The hobby of owning and operating remote-controlled cars has boomed during the pandemic, and now cities are adding new racetracks to give people a place to race.
OTSEGO, MN – The COVID pandemic has changed nearly every aspect of our lives.
While many businesses had to close their doors, many Minnesota residents sought comfort in their hobbies. One of those hobbies is gaining popularity due to the pandemic: remote-controlled cars.
“The hobby just exploded,” Dan Magnuson said.
Magnuson owns OPFOR Airsoft and Hobby in Elk River.
His shop sells remote controlled cars that can go as fast as a real car.
“This one here can go up to 100 miles per hour,” Magnuson said while holding a car.
There are quite a few places where you can drive a car that fast in Minnesota, and very few trails designed specifically with remote-controlled cars in mind.
“I had a client one day who had the idea to launch a local track,” Magnuson said. “I think it was a great idea.”
Magnuson and his clients decided to take the news to the other contestants in the community and started building a huge following.
The group submitted their idea to the Otsego Park and Recreation Department to see if the city was interested in building a racetrack within the city limits.
“We thought it was a somewhat unique request,” said Nick Jacobs, temporary director of parks and recreation in Otsego.
The idea of building a racetrack as a city park and settling it between the stadiums and baseball fields in Prairie Park in Otsego seemed odd at first.
“It was a cheap, low-cost option for us to add great fun to our community,” Jacobs said.
“It ended up becoming a fairly simple order and affordable as well.”
The department already had some extra dirt from another project, and Jacobs says the more they looked at the idea, the more they realized how easy it would be to build a racetrack in their garden.
The city agreed to the idea and the Parks and Recreation Department began work.
Workers carried the dirt to Prairie Park and began spreading it, forming the hills and valleys of the track.
Then the workers went to the local hardware store and bought thick plastic tubes and large metal screws to build track barriers.
“In the end, I think the track probably cost the city about $500 or $600,” Jacobs said.
“We used YouTube videos to guide us on how to design and build a track and that’s what we did.”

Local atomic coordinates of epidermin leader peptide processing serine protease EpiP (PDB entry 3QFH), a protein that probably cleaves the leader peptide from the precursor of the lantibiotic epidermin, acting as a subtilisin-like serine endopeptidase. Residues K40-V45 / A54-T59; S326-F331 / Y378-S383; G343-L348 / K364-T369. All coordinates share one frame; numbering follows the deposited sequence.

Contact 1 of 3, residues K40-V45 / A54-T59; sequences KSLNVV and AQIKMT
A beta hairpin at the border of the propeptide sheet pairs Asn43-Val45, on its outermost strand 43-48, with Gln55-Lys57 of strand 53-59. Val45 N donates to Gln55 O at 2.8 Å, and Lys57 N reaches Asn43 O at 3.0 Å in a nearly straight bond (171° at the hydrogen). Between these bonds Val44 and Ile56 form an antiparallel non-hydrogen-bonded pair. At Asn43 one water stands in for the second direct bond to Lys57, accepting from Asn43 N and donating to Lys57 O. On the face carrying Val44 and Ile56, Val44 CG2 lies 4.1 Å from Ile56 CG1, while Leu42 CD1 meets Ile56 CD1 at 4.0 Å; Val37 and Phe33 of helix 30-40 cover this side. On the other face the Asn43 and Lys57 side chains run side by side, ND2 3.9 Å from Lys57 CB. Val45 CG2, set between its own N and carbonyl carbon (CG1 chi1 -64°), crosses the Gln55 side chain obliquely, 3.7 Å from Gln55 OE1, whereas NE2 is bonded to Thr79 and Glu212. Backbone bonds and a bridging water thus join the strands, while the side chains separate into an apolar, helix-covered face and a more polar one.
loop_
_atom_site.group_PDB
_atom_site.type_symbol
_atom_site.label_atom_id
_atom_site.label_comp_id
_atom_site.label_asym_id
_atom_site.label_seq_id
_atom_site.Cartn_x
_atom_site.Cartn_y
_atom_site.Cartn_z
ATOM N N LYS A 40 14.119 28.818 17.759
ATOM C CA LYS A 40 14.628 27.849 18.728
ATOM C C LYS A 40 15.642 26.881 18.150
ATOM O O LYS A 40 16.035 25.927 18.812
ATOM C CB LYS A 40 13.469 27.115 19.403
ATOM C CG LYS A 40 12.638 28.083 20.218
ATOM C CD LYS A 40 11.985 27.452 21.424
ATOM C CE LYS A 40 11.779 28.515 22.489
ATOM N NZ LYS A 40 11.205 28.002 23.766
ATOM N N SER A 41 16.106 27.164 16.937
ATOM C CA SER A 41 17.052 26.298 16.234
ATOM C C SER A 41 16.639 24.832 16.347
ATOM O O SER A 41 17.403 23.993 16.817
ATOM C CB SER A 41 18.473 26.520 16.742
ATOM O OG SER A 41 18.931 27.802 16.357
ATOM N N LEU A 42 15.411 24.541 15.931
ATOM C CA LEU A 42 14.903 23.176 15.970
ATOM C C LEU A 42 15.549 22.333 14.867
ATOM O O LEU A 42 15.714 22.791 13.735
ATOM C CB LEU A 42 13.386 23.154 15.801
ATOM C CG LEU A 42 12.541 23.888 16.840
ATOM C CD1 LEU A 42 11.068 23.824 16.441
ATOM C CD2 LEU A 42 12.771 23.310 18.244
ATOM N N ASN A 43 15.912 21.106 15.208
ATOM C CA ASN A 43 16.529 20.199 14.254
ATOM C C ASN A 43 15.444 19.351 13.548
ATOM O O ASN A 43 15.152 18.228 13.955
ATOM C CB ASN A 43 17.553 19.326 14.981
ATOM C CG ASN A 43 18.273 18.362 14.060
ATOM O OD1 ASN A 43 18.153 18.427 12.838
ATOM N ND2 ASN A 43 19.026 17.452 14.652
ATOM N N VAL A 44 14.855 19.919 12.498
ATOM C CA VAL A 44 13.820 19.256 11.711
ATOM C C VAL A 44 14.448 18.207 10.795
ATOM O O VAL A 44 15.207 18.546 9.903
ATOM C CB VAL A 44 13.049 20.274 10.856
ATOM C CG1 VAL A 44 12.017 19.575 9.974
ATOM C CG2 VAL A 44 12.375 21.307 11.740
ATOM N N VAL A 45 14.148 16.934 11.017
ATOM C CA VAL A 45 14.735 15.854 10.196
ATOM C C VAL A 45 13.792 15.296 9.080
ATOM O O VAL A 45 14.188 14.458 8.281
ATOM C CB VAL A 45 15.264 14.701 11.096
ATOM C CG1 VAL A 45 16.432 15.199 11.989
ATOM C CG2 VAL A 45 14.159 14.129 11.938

It only took a few hours to build the track.
When it was completed, Jacobs and his colleagues didn’t know what to expect in terms of interest and participation from the community.
“We posted it on Facebook to get people excited and spread the word,” Jacobs said.
“These RC track groups came together and shared and shared and increased participation. I think close to 50,000 people have been reached by the end of that.”
When the racetrack officially opened after the height of the pandemic, runners from all over Minnesota found a safe outdoor space to enjoy their hobby.
The track has now been open for over a year and that interest hasn’t waned.
“This track is a real blast,” said Jo Sunden.
Sunden and his son Jayden visit the racetrack several times a week.
“It’s just a great place to race and relax,” Jayden said.
The father and son team also has their own YouTube channel called “3X7 Outdoor” where they teach viewers about remote controlled cars.
“We talk about fixing it, racing it, hitting it,” Jayden said. “It’s so much fun.”
Jaydn and Joe are also very involved in introducing new runners to the hobby.
Along with Magnuson, they host open houses and practice sessions every few weeks on the track.
“It’s great for kids, but it’s a hobby for people of all ages,” Magnuson said. “It’s something you can enjoy your whole life and carry with you long into adulthood.”
The track in Otsego is somewhat unique to Minnesota.
There are very few cities that have free city parks where residents can race their RC cars.
The City of Eagan has built a new trail during the pandemic, while Magnuson says Baker City also has a smaller trail that residents can use. Other than those, the paths are few and far between.
Magnuson and Sundeens hope to encourage other cities to consider building their own trails because it is a low-cost way to get more children and their families outside.
“It’s just a great way to get outdoors and get out in the community,” Magnuson said.
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